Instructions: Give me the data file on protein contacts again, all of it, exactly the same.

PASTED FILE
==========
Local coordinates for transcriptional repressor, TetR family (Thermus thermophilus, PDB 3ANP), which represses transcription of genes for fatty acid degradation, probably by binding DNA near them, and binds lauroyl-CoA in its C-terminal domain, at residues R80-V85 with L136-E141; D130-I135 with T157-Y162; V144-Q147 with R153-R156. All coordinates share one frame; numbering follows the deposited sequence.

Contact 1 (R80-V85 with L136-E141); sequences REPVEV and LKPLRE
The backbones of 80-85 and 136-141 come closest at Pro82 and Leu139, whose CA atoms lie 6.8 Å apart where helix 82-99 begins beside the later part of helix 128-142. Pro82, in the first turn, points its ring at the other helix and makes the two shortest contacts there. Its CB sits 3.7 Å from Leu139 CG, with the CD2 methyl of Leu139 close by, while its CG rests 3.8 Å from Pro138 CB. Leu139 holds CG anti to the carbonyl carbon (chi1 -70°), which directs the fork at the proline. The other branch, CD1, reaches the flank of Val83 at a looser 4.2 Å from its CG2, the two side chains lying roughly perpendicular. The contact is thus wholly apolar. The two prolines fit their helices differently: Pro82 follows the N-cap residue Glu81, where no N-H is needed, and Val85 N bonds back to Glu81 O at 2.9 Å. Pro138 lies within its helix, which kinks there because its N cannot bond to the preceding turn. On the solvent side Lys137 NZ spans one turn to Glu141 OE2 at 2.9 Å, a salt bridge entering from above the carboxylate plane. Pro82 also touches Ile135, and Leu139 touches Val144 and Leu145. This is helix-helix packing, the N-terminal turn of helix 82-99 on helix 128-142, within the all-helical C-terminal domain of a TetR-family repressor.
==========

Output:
Local coordinates for transcriptional repressor, TetR family (Thermus thermophilus, PDB 3ANP), which represses transcription of genes for fatty acid degradation, probably by binding DNA near them, and binds lauroyl-CoA in its C-terminal domain, at residues R80-V85 with L136-E141; D130-I135 with T157-Y162; V144-Q147 with R153-R156. All coordinates share one frame; numbering follows the deposited sequence.

Contact 1 (R80-V85 with L136-E141); sequences REPVEV and LKPLRE
The backbones of 80-85 and 136-141 come closest at Pro82 and Leu139, whose CA atoms lie 6.8 Å apart where helix 82-99 begins beside the later part of helix 128-142. Pro82, in the first turn, points its ring at the other helix and makes the two shortest contacts there. Its CB sits 3.7 Å from Leu139 CG, with the CD2 methyl of Leu139 close by, while its CG rests 3.8 Å from Pro138 CB. Leu139 holds CG anti to the carbonyl carbon (chi1 -70°), which directs the fork at the proline. The other branch, CD1, reaches the flank of Val83 at a looser 4.2 Å from its CG2, the two side chains lying roughly perpendicular. The contact is thus wholly apolar. The two prolines fit their helices differently: Pro82 follows the N-cap residue Glu81, where no N-H is needed, and Val85 N bonds back to Glu81 O at 2.9 Å. Pro138 lies within its helix, which kinks there because its N cannot bond to the preceding turn. On the solvent side Lys137 NZ spans one turn to Glu141 OE2 at 2.9 Å, a salt bridge entering from above the carboxylate plane. Pro82 also touches Ile135, and Leu139 touches Val144 and Leu145. This is helix-helix packing, the N-terminal turn of helix 82-99 on helix 128-142, within the all-helical C-terminal domain of a TetR-family repressor.